It was also interesting to observe how the results pointed to an unnoted third factor before orthogonal rotation enabled relevance to the anxiety and depression factors. So I agree with the authors that further research needs to be undertaken in order to determine which factor(s) can aptly describe the 61.3% of the variance that wasn't accounted for by anxiety and depression.

In closing, the authors offer reasons for why the general conclusions point to lower levels of anxiety and depression among metal lovers. It is proposed that the predominant themes of satanism, gloom and death give airing to subjects infrequently discussed in society and which are treated in a somewhat taboo manner. Although metal music is classed as entertainment in contrast to real images of death, it presents such themes as "typical occurrences that are not outside the norm" and I interpret that as a desensitising factor of sorts. So metal music lovers who frequently indulge in this pastime are more often exposed to morbid themes that have the effect of eventually desensitising them and enabling them to treat it more of the entertainment that it is supposed to be.

But then, what of all the horror stories referred to earlier? What about Dead's suicide? What about the terrible Marilyn Manson-inspired school shootings? Ozzy Osbourne's "satanism"? A tentative proposal is that metal music has a malevolent effect on individuals with certain vulnerabilities, and this is precisely why further research is needed in order to uncover these details. It is for this reason that I do not heartily share the confident assertions of the authors that their "representative" sample (from one country!) indicates low levels of anxiety and depression among metal lovers. Typical quote:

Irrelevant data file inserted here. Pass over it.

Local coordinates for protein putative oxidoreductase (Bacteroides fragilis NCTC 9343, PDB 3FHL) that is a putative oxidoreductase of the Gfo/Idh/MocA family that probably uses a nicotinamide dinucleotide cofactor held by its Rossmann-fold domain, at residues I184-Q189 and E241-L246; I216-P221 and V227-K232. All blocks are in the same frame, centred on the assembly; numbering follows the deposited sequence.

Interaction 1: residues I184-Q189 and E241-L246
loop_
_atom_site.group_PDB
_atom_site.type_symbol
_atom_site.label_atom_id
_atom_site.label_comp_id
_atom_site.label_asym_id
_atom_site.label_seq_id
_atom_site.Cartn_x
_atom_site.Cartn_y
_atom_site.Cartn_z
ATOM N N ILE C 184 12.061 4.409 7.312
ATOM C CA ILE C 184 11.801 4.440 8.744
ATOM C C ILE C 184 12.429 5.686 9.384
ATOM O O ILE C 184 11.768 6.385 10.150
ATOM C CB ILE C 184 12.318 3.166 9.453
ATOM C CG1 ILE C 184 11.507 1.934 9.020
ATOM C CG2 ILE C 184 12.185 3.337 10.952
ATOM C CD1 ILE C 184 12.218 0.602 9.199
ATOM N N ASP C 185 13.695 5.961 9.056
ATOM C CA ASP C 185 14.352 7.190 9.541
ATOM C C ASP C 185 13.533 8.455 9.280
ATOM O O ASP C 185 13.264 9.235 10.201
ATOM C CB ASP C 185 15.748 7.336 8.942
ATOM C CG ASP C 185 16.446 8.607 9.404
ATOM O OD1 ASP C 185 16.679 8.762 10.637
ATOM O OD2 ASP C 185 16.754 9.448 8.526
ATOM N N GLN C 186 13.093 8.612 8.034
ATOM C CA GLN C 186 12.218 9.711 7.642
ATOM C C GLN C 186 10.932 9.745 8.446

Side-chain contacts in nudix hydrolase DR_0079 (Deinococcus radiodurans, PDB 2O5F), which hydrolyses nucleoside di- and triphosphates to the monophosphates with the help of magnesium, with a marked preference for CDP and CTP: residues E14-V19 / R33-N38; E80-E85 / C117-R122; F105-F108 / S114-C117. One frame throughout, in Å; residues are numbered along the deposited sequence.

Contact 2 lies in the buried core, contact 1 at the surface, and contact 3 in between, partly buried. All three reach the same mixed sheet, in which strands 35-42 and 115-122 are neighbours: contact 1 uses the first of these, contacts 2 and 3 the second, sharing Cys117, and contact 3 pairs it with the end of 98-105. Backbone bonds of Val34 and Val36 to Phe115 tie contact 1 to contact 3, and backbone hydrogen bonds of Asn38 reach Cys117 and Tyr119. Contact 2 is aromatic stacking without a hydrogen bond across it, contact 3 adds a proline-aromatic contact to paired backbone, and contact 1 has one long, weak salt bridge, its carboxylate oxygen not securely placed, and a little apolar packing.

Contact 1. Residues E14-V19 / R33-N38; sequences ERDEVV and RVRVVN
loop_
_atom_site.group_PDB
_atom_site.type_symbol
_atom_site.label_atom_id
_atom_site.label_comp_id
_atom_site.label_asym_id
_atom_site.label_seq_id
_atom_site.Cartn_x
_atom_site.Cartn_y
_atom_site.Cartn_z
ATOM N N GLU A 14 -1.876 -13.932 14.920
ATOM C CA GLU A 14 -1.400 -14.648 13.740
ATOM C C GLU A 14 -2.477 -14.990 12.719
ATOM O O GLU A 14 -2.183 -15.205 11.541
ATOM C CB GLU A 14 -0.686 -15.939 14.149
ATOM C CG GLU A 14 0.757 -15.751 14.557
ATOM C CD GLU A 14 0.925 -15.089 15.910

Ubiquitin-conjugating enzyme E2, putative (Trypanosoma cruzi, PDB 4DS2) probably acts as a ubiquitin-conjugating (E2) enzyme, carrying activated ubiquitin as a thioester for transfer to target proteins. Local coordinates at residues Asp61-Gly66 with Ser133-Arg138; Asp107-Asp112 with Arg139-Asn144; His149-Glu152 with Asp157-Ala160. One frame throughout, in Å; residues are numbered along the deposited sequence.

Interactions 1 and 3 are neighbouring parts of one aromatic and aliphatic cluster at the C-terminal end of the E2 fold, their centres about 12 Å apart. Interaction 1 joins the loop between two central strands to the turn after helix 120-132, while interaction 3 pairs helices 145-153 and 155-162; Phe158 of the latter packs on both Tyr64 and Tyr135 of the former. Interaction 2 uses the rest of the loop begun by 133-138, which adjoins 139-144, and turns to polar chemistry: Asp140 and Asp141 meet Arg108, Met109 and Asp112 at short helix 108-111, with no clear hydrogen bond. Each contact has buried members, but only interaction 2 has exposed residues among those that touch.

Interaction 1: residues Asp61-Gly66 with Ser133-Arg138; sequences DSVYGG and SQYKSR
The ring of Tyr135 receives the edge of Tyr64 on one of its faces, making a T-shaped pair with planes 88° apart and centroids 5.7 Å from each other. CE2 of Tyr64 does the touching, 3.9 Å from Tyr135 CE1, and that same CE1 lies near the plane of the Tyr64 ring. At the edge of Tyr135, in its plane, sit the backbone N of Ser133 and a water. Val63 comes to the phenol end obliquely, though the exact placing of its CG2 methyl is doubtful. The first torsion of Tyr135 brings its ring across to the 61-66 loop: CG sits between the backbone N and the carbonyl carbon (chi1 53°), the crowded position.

"The results indicate that fans of metal music are in good health with respect to anxiety and depression ... [and] indicate that, contrary to critics who suggest that images of death and destruction in metal music have harmful consequences, the mental health of fans of this type of music is generally good."
Hmmm, when they put it that way it's hard not to agree, but only tentatively. A more accurate representation of this study is that it simply provides an indicative snapshot rather than a comprehensive description.

Speaking of which, it's been ages since I've been to a Motörhead concert...

Recours, R., Aussaguel, F., & Trujillo, N. (2009). Metal Music and Mental Health in France Culture, Medicine, and Psychiatry, 33 (3), 473-488 DOI: 10.1007/s11013-009-9138-2

Snaith, R. Philip, and Anthony S. Zigmond (1994). HADS: Hospital Anxiety and Depression Scale. Windsor: NFER Nelson.

March 2, 2010

Junkie On The Phone

Kirsten Emott is an MD from British Columbia who also writes poetry. The March 2010 issue of the British Journal of Psychiatry has published a poem of hers that was originally printed in The Naked Physician: Poems About the Lives of Patients and Doctors by R. Charach.

Junkie On The Phone

You don’t have a headache.

The GP you named doesn’t know you.

The pharmacist recognizes your name.

You even called me before.

I won’t prescribe the drugs.

Play the game elsewhere.

Call up some other doctor.

Set out your lies:

"Doctor, here is my lie.

I want you to join me in my lying.

Pretend I am sick.

Give me what will make me sicker.

Give me a stick

with which to beat myself.

Help me to die."